Sunday, June 24, 2012


It's the best possible time to be alive, when almost everything you thought you knew is wrong.  -Arcadia by Tom Stoppard

In the summer after 6th grade, I went to a local carnival.  It was the type of vagabond carnival that wanders from city to city, town to town and neighborhood to neighborhood raising money for a church or civic association.  It had the big gambling tent, the small gaming booths, and rides that did not exactly look like they passed inspection - a child's slice of heaven.

In one of the gaming booths was a wheel.  A large spinning game of chance with the numbers 1 through 40 it. Only a quarter to play.  Pick a number, put your quarter on it and hope against hope that the wheel would spin around and point at your number - a 1 in 40 chance.  

As I was leaving the carnival on my way home, I spotted a prize on the top shelf of the 1 through 40 booth.  I could not believe it.  I wanted it so bad.  No, I needed it. Bad.  I had such an intense longing for that prize.  It had to be mine.  I only had one quarter.  One shot.  So I stepped up and placed my quarter on my favorite number at the time 23, and I watched and waited.

As the wheel spun, I looked up at the prize.  I could not have wanted it more.  I could feel the endorphins taking over my body as the desire became deeper and my apprehension grew.    I looked back at the wheel and watched it slowing down.  I performed a visual calculation in my head.  I had a real chance at this.  Forget reason.  Forget odds.  Forget reality.  Forget common sense.    I let my mind wander.  I could see myself running home to tell my parents about what had happened, about how my last quarter won me the coveted prize.  I could see all the fun I would have with the prize and could visualize sharing it with my sure-to-be-envious friends.

The wheel creeped closer to number 23.  4 numbers away.  3, 2, 1.....

And there it stopped - on number 40.  I click away from number 23.  I could feel my face getting flush as the vagabond carnival worker peered up at me with a look of pity as he slowly swiped my quarter- my hope - away into the carnival profit box.  I was devastated, angry, embarrassed.  I felt stupid for wasting my money, stupid for thinking I could win, and stupid for caring so much about something so small.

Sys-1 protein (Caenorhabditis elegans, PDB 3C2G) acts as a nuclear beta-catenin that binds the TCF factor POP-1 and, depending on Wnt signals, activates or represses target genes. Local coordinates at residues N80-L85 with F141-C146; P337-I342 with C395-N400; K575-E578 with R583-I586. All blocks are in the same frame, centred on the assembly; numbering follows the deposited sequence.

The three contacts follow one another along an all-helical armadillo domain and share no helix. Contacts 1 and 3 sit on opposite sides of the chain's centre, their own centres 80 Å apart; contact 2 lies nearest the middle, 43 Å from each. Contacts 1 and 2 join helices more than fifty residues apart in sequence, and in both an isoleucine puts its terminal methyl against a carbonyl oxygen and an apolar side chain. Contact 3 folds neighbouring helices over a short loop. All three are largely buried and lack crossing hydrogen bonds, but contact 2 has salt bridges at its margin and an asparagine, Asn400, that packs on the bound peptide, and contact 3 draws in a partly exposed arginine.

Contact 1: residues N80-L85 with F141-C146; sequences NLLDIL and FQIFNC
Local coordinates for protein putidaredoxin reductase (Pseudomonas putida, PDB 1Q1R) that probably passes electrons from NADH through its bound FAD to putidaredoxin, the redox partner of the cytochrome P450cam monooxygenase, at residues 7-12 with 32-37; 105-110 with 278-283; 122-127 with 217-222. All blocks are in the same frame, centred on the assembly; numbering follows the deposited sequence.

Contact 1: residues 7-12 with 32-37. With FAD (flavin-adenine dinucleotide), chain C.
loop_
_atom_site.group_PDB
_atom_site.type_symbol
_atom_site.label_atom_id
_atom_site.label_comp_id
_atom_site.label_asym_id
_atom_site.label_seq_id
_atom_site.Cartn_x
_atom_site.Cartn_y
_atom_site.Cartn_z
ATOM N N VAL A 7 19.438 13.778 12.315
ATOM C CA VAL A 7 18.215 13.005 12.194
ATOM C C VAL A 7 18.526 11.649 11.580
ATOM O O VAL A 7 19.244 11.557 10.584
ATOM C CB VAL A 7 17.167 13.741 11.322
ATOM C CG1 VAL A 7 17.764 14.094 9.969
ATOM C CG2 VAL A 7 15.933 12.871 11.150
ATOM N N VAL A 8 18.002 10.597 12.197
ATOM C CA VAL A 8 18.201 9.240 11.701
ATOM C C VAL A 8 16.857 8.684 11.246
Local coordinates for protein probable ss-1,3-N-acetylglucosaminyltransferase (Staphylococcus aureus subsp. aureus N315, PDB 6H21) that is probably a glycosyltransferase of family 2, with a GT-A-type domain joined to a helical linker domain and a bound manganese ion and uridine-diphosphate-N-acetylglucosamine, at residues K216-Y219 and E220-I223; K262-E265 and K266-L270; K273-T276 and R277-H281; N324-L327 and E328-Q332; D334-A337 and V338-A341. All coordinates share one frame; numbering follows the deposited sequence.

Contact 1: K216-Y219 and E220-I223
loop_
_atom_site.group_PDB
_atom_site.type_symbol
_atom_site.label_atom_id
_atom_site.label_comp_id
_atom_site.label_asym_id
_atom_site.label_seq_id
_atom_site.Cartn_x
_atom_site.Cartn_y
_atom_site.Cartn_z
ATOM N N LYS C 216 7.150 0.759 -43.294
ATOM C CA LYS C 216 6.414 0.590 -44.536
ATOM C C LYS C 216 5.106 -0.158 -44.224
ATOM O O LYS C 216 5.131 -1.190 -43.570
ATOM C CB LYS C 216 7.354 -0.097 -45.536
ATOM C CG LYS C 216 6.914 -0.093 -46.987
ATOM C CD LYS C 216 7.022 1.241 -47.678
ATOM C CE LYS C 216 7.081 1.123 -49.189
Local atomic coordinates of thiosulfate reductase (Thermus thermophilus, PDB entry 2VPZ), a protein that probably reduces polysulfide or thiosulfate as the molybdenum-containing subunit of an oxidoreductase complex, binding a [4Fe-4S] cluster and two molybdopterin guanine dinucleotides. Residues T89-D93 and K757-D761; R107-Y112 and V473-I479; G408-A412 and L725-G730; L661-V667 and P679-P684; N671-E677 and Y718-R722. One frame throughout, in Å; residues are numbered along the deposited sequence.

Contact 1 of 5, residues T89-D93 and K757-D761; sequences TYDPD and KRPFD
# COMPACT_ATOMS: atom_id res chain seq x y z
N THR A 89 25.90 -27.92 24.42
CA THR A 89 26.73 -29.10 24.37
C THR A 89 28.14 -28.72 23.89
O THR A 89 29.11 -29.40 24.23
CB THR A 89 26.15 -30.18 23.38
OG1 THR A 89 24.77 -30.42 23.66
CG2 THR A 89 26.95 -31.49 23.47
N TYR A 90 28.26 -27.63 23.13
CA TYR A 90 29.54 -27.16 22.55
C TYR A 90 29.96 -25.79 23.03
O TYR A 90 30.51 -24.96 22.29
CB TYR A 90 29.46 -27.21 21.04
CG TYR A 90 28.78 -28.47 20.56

But still, I remember that moment today, like it was yesterday.  And I am still embarrassed to admit that.  The prize was a silly complete set of knock-off wrestling dolls, that I would have lost interest in in 6 months or less and would have ended up broken and in the trash.  But still the moment stays with me.

That story of me as a young boy, hopeful, naive, gullible, and believing in the irrational and unreasonable is a perfect metaphor for life as a parent of a child with Autism.  The "wheel" consists of all the anecdotal stories we have heard of all of the different way parents have found to ameliorate the effects of Autism in their child.  The "quarter" is in our hands, to chose which treatment, or method we want to bet on next.  

But the feelings of hopefulness and desire as we place a new bet, of shunning odds, or reason or common sense to believe we can win, and of anger and stupidity when our number is not called is not metaphoric.  Those feelings are all real and we live them every day, through every choice we make.

This weekend we learned it was not parasites in the digestion process.

But, we have a life time of quarters to keep trying.


  1. Hi Justin, as usual your post has touched on a profound truth. Hope springs eternal. My grandmother used to say that being disappointed as a child prepared you for greater tribulations in life, I'm not sure if she just had so much hopelessness that it made her cynical or if she was just born that way but I decided young that I would always hope for the stars. Despite the down sides, keep on hoping it is a much nicer way to live.

  2. PS I just found my Liebster Award. Thanks very much

  3. Yay! A new post from you. It's like Christmas.

    I love this metaphor. It put a smile on my face. I would rather be the one risking a quarter than those thinking it foolish. Best wishes for this latest challenge. You have reminded me of how resilient the human mind, body, and spirit can be.

    1. Ahh, you are too kind. Thanks for sticking with me through my - back to normal - pace of posting once every so often!